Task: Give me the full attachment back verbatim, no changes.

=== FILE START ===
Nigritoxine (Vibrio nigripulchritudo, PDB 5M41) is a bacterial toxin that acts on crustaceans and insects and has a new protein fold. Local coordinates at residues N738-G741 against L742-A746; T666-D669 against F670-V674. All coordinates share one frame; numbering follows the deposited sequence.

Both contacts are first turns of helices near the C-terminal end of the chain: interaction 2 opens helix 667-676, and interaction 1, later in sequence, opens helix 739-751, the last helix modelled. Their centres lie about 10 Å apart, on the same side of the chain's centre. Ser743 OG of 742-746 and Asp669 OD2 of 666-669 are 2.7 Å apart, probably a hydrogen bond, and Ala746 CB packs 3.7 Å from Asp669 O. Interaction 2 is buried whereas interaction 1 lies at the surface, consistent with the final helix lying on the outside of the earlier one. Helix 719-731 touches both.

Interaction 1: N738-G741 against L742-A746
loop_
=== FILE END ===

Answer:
Nigritoxine (Vibrio nigripulchritudo, PDB 5M41) is a bacterial toxin that acts on crustaceans and insects and has a new protein fold. Local coordinates at residues N738-G741 against L742-A746; T666-D669 against F670-V674. All coordinates share one frame; numbering follows the deposited sequence.

Both contacts are first turns of helices near the C-terminal end of the chain: interaction 2 opens helix 667-676, and interaction 1, later in sequence, opens helix 739-751, the last helix modelled. Their centres lie about 10 Å apart, on the same side of the chain's centre. Ser743 OG of 742-746 and Asp669 OD2 of 666-669 are 2.7 Å apart, probably a hydrogen bond, and Ala746 CB packs 3.7 Å from Asp669 O. Interaction 2 is buried whereas interaction 1 lies at the surface, consistent with the final helix lying on the outside of the earlier one. Helix 719-731 touches both.

Interaction 1: N738-G741 against L742-A746
loop_